Evaluation of Haematococcus pluvialis as a natural dietary source of the carotenoid astaxanthin for rainbow trout flesh pigmentation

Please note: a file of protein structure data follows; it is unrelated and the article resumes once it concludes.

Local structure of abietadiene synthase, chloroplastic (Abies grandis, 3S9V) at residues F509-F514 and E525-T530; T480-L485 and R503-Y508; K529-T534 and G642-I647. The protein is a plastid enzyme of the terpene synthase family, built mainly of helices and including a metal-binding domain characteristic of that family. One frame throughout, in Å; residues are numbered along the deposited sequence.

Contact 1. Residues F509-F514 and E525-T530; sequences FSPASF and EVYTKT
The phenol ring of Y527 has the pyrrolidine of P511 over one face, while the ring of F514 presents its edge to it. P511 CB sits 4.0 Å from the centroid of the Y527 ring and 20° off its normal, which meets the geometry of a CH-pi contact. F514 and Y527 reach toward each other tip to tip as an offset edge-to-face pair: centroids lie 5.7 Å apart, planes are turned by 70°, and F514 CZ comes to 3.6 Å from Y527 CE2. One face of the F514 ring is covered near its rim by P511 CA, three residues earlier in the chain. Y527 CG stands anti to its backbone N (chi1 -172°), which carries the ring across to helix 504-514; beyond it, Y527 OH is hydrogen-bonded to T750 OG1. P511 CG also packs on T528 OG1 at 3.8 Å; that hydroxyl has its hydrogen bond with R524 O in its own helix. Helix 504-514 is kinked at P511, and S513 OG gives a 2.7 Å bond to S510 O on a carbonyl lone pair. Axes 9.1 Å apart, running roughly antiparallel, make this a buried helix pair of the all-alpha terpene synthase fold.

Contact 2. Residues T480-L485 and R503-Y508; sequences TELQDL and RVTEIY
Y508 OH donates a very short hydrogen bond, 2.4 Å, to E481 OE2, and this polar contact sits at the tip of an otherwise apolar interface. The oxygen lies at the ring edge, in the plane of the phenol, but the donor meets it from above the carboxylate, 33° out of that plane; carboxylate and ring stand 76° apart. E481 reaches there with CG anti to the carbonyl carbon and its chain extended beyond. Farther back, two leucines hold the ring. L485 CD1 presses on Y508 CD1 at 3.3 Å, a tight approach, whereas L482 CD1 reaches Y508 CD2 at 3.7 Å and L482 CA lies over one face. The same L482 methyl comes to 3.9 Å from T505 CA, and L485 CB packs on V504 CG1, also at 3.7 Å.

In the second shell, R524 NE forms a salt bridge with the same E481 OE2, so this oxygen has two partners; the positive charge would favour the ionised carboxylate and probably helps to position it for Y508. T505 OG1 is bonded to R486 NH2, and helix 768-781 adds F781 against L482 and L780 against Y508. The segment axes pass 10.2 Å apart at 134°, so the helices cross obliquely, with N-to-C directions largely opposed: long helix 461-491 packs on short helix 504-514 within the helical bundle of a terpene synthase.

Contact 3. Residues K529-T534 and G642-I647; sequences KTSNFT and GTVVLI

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The efficacy of the lipid soluble carotenoid astaxanthin (biosynthesised as a secondary metabolite by the microalga Haematococcus pluvialis) as a source of pigment to enhance the aesthetic appeal of the flesh of farmed salmonid species has been investigated, using rainbow trout (Oncorhynchus mykiss) as a model. Accretion of astaxanthin within rainbow trout epaxial white muscle was primarily shown to be dependent on dietary inclusion and the type of diet used as a pigment carrier. Different dietary inclusion rates demonstrated a dose response. Cold pressed low oil and commercially extruded high oil diets containing similar astaxanthin concentration were tested, fish receiving the latter obtained higher growth rates and retained higher concentrations of astaxanthin within their flesh as compared to those receiving the former. Assessment of intact encysted H. pluvialis cells and processed H. pluvialis cells which had been mechanically treated to ruptured their cell wall revealed that the astaxanthin retained within the cells is only bioavailable to rainbow trout when the cell wall has been breached. The carotenoid profile of H. pluvialis confirmed that its astaxanthin was in three forms, i.e. free (5.9%), mono-esterified (82.3%) and di-esterified (11.8 %) to fatty acid moieties. Assessment of H. pluvialis purified mono and di-esterified astaxanthin extracts fed to rainbow trout demonstrated that astaxanthin mono-esters were more bioavailable than di-esters. Image analysis confirmed the major colour component of pigmented rainbow trout fillets is red and the distribution of astaxanthin within fillets varies greatly, with the head region having the lightest hue, which gradually increases towards the tail region. The addition of 2-palmitoylaminoproprionic acid (Corbinol) as a feed additive to diets containing synthetic astaxanthin had no effect on increasing the deposition of astaxanthin in the epaxial white muscle. Nevertheless, none of the in vivo trials incorporating H. pluvialis cells or H. pluvialis derived astaxanthin extracts demonstrated any detrimental effects on rainbow trout, in terms of feed utilisation, growth performance or health. Also, the protection afforded to astaxanthin by ruptured H. pluvialis cysts was demonstrated (during in vitro experiments) to provide increased stability as compared to synthetic astaxanthin, with respect to diet storage, exposure to emulated sunlight and loss in a turbulent water column. The present studies contribute to the awareness of Haematococcus pluvialis as a source of natural astaxanthin for salmonid species, by highlighting both negative and positive aspects with respect to its use in the aquaculture industry.
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